[Editor’s note: Jan Rosenberg’s obituary appears in this issue]
Rich Raffio, we’ll miss you
I am a stagehand and I work on “Billy Elliot.” I saw the program for the funeral of Richard Raffio at the theatre. My friends and I were shocked. The crew and the musicians do not always talk about serious things. All of us had worked with him and are saddened by his early passing. The sound crew at “Billy” will miss him.
He was a real guy and a nice guy, who could really play trumpet too.
Signed by members of the “Billy Elliot” sound crew, members of IATSE Local 1:
John Cooper, Mike Wojchick,
Bob Biasetti, Stephanie Vetter,
Susan Ash and Chris Noke
A salute to military musicians
Every U.S. war or conflict since World War I has called our union members to support our service members. For example, one of the first African-American AFM members, Lt. James Reese Europe, led his band from the battlefield to the Parisian music scene.
Since then, many prominent musical figures supported the troops bravely by wearing their second hat, as a military musician.
Today, active duty and reserve members continue that dual status, playing music on military installations and downtown in the communities.
Military installations, as a result of being exposed to the military musician, know first hand the value and power of live music. They continually employ civilian union musicians for their morale, welfare and recreation programs, as both players and teachers.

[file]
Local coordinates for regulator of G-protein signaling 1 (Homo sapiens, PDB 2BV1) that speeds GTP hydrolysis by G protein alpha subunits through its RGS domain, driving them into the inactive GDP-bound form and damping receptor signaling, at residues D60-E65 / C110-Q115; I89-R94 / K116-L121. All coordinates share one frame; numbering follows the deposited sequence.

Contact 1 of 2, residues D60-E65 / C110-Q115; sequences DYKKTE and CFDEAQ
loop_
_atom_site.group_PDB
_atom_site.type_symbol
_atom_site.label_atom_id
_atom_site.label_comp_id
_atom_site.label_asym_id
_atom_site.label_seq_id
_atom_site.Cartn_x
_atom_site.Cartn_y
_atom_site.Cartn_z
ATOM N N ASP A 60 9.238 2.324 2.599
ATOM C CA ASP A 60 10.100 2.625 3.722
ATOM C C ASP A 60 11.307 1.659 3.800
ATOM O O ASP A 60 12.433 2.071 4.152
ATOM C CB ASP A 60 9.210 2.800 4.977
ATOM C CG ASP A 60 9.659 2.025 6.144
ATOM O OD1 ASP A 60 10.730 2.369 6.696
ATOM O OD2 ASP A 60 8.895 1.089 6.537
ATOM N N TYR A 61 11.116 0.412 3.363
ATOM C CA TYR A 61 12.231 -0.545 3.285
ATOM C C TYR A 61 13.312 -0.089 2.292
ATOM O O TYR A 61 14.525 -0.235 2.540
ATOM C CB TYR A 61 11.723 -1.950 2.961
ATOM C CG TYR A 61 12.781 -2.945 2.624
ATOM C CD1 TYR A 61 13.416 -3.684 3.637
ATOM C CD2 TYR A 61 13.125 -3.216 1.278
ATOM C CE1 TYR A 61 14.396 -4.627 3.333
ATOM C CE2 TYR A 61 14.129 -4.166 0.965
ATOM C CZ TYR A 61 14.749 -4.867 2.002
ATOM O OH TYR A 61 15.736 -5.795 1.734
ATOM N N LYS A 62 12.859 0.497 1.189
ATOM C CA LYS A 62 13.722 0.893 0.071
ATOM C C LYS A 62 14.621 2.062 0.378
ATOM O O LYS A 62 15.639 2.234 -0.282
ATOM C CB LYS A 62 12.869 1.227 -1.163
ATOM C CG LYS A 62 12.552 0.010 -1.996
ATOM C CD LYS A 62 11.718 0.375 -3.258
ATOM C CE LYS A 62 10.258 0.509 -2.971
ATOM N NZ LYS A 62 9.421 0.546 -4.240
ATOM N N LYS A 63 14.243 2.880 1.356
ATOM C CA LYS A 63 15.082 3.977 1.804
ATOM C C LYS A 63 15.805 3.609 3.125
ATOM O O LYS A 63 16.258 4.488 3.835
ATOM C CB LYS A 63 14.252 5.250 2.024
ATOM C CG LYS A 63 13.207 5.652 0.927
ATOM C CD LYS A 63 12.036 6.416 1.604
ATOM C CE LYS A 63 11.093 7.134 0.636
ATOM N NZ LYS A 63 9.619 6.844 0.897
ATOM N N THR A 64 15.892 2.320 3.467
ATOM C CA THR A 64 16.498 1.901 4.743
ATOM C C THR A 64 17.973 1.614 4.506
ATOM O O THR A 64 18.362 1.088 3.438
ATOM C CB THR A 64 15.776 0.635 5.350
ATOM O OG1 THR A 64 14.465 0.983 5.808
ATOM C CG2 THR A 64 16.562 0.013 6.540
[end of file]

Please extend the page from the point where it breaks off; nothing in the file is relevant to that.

Since the birth of our nation, as performers and teachers of music, the most talented musicians have been called into the military in that same capacity. One need only think of the old man fifer and the young drummer, depicted during the American Revolution. Or visit the first military music school, established by George Washington at Governor’s Island, off the tip of Manhattan.
Stephen C. Josephs
New groove in New Orleans
The last issue of Allegro, with its celebration of Jazz Appreciation Month, makes me think of New Orleans. I’m still here, after almost five years of post-Katrina life.
The artistic landscape here is so different from the pre-Katrina years that it is, at times, unrecognizable to those of us who lived and grew up in here. Many of the old-timers have passed on to the next world, and many other more fragile souls perished by their own hands, unable to bear the uncertainty and hovering desperation.
On a more positive note, there is much new energy in the city, arriving regularly with the most recent additions to the various creative scenes around town.
With all this new input comes a very different music, art and dance output.
There will always be the traditional jazz scene, with the newest generation of very capable and talented players. Many of them are the sons and daughters of the baby boomers who created the last wave of our miraculous, unique New Orleans sound.
There has been an influx of fantastic West African percussionists over the last two or three years as well as new female musicians like Helen Gillet.
Irvin Mayfield’s club is doing well; Frenchmen Street is alive and jamming, as are the clubs on Bourbon Street.
As long as tourists are not afraid to come here, these venues will continue to thrive and flourish as they have in the past.
We also have a new mayor, who actually seems to give a damn, so I am hopeful on that front as well.
And there have been Cassandra Wilson sightings; word on the street is that she lives here now, and it would be a boon to the community if this is true: she’s one of my all-time favorite blues singers.
The Musicians’ voice is an open forum for discussion about the state of union affairs. The letters here do not necessarily express the views of Local 802. e-mail letters to firstname.lastname@example.org or write to Allegro, Local 802, 322 West 48th Street, New York, NY 10036.